• Referencia: W81XWH-13-1-0427
  • Investigador Principal: Peinado Selgas, Héctor
  • Resumen

    -

  • Fecha Inicio: 01/01/2015
  • Fecha Fin: 27/09/2018
  • Presupuesto Otorgado: $-
  • Fuente de Financiación: Department of Defense-Congressionally Directed Medical Research Programs (DoD-CDMRP)

Collaborative Research in Integrative Cancer Biology and the Tumor Microenvironment (U01), PAR-11-146

  • Titulo: Breast Cancer Exosomes in Malignacy
  • Referencia: U01CA169538
  • Investigador Principal: Peinado Selgas, Héctor
  • Resumen

    Our collaborative project expands on the concept of ‘metastatic niche’ as an important determinant of malignancy in the breast. Over the past decade, we have enhanced our conceptual understanding of the microenvironment as a potential driver of tumor growth and metastasis. Our next challenge is to dissect the
    precise cellular interactions that drive malignant behaviors of susceptible epithelial cells in the breast as well as their secondary homes (i.e., those that they disseminate to, and where they sit in a ‘dormant’ fashion waiting to strike again). Based on Dr. Lyden’s groundbreaking recognition and molecular dissection of the pre-metastatic niche and Dr. Bissell’s pioneering analysis of cell-extracellular matrix (ECM) interactions specifying normal versus malignant behavior and the crucial role of the microenvironmental regulation of breast tumors, we conceive of niches within primary and secondary tumor sites. These are governed by the crosstalk between breast tumor cells and their stroma that is mediated by secreted factors like chemokines/cytokines, ECM components, and exosomes, which contain both classes of molecules. Specifically, we hypothesize that exosome-mediated crosstalk in the primary tumor microenvironment and within the bone marrow microenvironment facilitates tumor progression.
    Since biomarkers predictive of breast cancer (BC) progression and metastasis are lacking, we propose to isolate exosomes (poorly studied small vesicles surrounded by membranes and full of proteins and RNA that are released by tumor cells that could cause potential harm) from BC patients and healthy controls to determine whether exosome content are predictive of patient stage, metastatic burden and survival. We will define proteomic signatures of breast tumor-derived exosomes that can be used clinically for diagnosis and may provide therapeutic targets. We will also utilize 3-dimensional co-culture models to determine how malignant progression and concomitant disruption of tissue architecture influences the exosome release and incorporation of potentially malicious content. The function of these exosomes will be tested by measuring their ability to activate neighboring ‘normal’ breast stromal cells and to elicit reciprocal tumor-promoting functions from these cells. Finally, we will utilize animal models and 3D co-cultures to measure BC exosome interaction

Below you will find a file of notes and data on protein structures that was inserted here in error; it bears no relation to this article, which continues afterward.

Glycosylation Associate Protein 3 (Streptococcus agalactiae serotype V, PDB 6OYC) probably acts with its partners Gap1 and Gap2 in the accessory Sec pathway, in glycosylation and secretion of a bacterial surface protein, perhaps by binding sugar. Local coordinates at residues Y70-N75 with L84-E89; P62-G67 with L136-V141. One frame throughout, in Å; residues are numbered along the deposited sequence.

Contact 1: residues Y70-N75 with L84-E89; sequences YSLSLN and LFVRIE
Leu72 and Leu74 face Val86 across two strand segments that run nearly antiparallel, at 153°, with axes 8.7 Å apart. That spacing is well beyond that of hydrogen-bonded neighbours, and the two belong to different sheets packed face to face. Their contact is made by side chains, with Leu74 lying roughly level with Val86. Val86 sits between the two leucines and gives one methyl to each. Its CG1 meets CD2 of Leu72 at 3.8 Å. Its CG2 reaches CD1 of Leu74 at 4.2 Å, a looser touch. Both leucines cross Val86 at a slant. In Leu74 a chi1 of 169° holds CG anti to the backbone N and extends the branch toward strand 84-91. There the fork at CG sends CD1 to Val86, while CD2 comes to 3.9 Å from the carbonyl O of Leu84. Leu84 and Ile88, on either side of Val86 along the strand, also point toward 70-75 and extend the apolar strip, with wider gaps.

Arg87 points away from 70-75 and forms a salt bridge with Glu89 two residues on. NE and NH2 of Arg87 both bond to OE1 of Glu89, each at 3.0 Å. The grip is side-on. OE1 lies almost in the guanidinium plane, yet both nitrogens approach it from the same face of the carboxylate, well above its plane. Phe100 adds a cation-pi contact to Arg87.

with bone marrow cells and whether exosomes elicit formation of pre-metastatic niches within the bone marrow or disrupt dormant niches within the tissue.
    All the proposed studies will keep a therapeutic focus by targeting protein content within exosomes to determine whether doing so eliminates tumor-promoting effects. The long-term objectives of our work are to identify targetable molecules contained within exosomes to hinder tumor progression and halt metastatic relapse.

  • Fecha Inicio: 01/09/2015
  • Fecha Fin: 31/08/2017
  • Presupuesto Otorgado: $-
  • Fuente de Financiación: National Institutes of Health (NIH)

ECTS/Amgen Bone Biology Fellowship

  • Titulo: Cross talk between skin and bone: Role of IL-17A signaling in inflammatory bone disease
  • Referencia: -
  • Investigador Principal: Uluçkan, Özge
  • Resumen

    The aim of this study is to investigate the molecular mechanisms by which inflammation of the skin disrupts bone homeostasis. Many studies focus on the genetic regulation of bone cells, and their interaction with stromal cells in bone. However, the emerging field of osteoimmunology, the regulation and interaction of bone cells with immune cells, requires further investigation. We have a model where specific deletion of JunB in the epidermis induces an inflammatory response leading to osteopenia via decreased bone formation. Thus, this mouse model is an excellent tool to further understand key molecular pathways/cell types in the field of osteoimmunology and identify novel targets of IL-17A that regulate osteoimmunology.